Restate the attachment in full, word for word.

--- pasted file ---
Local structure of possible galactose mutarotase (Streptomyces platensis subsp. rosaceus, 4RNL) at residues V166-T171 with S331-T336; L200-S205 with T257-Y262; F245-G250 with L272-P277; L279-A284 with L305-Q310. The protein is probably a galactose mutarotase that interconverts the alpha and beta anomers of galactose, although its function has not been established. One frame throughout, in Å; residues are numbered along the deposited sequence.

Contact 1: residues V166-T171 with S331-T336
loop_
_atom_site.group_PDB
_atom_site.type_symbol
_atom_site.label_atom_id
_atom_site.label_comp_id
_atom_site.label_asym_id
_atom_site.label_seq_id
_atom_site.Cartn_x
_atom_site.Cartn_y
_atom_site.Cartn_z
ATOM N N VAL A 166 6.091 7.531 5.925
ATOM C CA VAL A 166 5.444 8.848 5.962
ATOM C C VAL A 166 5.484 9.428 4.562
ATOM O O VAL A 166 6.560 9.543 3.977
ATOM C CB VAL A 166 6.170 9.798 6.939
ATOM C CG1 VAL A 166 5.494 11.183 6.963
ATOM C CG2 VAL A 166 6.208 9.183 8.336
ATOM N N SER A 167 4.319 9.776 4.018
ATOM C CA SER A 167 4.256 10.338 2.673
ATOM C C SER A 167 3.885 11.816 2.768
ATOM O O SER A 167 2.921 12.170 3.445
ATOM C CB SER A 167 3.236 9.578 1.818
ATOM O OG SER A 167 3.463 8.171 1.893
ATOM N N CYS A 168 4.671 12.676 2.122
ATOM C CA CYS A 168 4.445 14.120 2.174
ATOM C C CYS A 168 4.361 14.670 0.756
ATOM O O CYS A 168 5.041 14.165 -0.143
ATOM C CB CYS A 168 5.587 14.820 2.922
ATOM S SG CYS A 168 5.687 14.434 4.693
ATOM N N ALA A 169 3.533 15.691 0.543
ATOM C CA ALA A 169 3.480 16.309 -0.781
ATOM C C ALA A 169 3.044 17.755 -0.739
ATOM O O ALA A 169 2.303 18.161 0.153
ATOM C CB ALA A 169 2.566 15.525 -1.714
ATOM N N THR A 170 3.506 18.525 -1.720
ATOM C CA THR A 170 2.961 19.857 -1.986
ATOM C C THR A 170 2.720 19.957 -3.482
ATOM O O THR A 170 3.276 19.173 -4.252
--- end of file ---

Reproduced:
Local structure of possible galactose mutarotase (Streptomyces platensis subsp. rosaceus, 4RNL) at residues V166-T171 with S331-T336; L200-S205 with T257-Y262; F245-G250 with L272-P277; L279-A284 with L305-Q310. The protein is probably a galactose mutarotase that interconverts the alpha and beta anomers of galactose, although its function has not been established. One frame throughout, in Å; residues are numbered along the deposited sequence.

Contact 1: residues V166-T171 with S331-T336
loop_
_atom_site.group_PDB
_atom_site.type_symbol
_atom_site.label_atom_id
_atom_site.label_comp_id
_atom_site.label_asym_id
_atom_site.label_seq_id
_atom_site.Cartn_x
_atom_site.Cartn_y
_atom_site.Cartn_z
ATOM N N VAL A 166 6.091 7.531 5.925
ATOM C CA VAL A 166 5.444 8.848 5.962
ATOM C C VAL A 166 5.484 9.428 4.562
ATOM O O VAL A 166 6.560 9.543 3.977
ATOM C CB VAL A 166 6.170 9.798 6.939
ATOM C CG1 VAL A 166 5.494 11.183 6.963
ATOM C CG2 VAL A 166 6.208 9.183 8.336
ATOM N N SER A 167 4.319 9.776 4.018
ATOM C CA SER A 167 4.256 10.338 2.673
ATOM C C SER A 167 3.885 11.816 2.768
ATOM O O SER A 167 2.921 12.170 3.445
ATOM C CB SER A 167 3.236 9.578 1.818
ATOM O OG SER A 167 3.463 8.171 1.893
ATOM N N CYS A 168 4.671 12.676 2.122
ATOM C CA CYS A 168 4.445 14.120 2.174
ATOM C C CYS A 168 4.361 14.670 0.756
ATOM O O CYS A 168 5.041 14.165 -0.143
ATOM C CB CYS A 168 5.587 14.820 2.922
ATOM S SG CYS A 168 5.687 14.434 4.693
ATOM N N ALA A 169 3.533 15.691 0.543
ATOM C CA ALA A 169 3.480 16.309 -0.781
ATOM C C ALA A 169 3.044 17.755 -0.739
ATOM O O ALA A 169 2.303 18.161 0.153
ATOM C CB ALA A 169 2.566 15.525 -1.714
ATOM N N THR A 170 3.506 18.525 -1.720
ATOM C CA THR A 170 2.961 19.857 -1.986
ATOM C C THR A 170 2.720 19.957 -3.482
ATOM O O THR A 170 3.276 19.173 -4.252